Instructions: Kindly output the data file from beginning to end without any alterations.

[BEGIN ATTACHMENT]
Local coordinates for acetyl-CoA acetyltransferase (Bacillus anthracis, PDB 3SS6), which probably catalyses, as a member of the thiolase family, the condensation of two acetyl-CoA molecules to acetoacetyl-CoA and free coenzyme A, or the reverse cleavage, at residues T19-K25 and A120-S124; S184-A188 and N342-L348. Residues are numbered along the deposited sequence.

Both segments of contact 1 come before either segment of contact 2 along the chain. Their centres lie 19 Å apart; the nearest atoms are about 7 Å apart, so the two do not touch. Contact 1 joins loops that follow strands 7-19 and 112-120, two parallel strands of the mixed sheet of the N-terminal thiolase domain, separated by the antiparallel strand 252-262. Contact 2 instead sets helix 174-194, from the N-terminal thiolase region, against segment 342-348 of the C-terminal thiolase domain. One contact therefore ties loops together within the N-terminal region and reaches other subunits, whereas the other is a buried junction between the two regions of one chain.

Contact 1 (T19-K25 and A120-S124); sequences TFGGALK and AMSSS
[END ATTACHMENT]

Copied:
Local coordinates for acetyl-CoA acetyltransferase (Bacillus anthracis, PDB 3SS6), which probably catalyses, as a member of the thiolase family, the condensation of two acetyl-CoA molecules to acetoacetyl-CoA and free coenzyme A, or the reverse cleavage, at residues T19-K25 and A120-S124; S184-A188 and N342-L348. Residues are numbered along the deposited sequence.

Both segments of contact 1 come before either segment of contact 2 along the chain. Their centres lie 19 Å apart; the nearest atoms are about 7 Å apart, so the two do not touch. Contact 1 joins loops that follow strands 7-19 and 112-120, two parallel strands of the mixed sheet of the N-terminal thiolase domain, separated by the antiparallel strand 252-262. Contact 2 instead sets helix 174-194, from the N-terminal thiolase region, against segment 342-348 of the C-terminal thiolase domain. One contact therefore ties loops together within the N-terminal region and reaches other subunits, whereas the other is a buried junction between the two regions of one chain.

Contact 1 (T19-K25 and A120-S124); sequences TFGGALK and AMSSS